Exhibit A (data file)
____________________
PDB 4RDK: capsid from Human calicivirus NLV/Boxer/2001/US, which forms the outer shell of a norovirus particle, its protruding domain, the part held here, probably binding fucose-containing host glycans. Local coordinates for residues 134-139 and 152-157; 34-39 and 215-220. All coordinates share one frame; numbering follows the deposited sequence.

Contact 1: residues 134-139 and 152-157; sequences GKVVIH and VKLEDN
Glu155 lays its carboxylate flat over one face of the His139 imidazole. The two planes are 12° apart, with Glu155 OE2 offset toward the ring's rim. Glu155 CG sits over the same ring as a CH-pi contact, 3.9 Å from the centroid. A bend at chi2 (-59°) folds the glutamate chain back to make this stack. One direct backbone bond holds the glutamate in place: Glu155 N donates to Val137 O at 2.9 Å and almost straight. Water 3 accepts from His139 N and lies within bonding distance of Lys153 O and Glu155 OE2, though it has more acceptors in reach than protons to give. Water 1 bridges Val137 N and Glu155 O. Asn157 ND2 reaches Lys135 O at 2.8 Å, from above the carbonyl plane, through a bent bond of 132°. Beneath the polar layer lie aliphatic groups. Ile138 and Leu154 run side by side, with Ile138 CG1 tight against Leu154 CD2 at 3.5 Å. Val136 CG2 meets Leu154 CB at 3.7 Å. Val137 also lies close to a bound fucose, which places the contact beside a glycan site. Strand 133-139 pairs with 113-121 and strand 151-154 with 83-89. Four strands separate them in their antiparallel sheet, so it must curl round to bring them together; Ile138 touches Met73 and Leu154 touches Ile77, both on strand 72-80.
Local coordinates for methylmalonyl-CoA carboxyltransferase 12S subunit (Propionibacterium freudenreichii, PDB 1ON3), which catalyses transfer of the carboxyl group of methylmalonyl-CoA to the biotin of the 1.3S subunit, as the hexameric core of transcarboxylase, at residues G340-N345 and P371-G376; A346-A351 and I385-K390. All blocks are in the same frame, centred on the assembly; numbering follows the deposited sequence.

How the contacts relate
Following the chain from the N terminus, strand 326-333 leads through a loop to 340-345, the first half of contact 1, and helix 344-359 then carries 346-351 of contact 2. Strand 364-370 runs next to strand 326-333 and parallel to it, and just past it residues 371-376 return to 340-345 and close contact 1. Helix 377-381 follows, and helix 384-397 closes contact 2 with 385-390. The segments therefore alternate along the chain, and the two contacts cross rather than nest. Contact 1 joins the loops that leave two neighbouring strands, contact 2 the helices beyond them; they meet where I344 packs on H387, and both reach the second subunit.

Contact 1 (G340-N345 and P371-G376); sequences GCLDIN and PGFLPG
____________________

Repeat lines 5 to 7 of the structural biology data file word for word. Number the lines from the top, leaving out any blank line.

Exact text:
How the contacts relate
Following the chain from the N terminus, strand 326-333 leads through a loop to 340-345, the first half of contact 1, and helix 344-359 then carries 346-351 of contact 2. Strand 364-370 runs next to strand 326-333 and parallel to it, and just past it residues 371-376 return to 340-345 and close contact 1. Helix 377-381 follows, and helix 384-397 closes contact 2 with 385-390. The segments therefore alternate along the chain, and the two contacts cross rather than nest. Contact 1 joins the loops that leave two neighbouring strands, contact 2 the helices beyond them; they meet where I344 packs on H387, and both reach the second subunit.

Contact 1 (G340-N345 and P371-G376); sequences GCLDIN and PGFLPG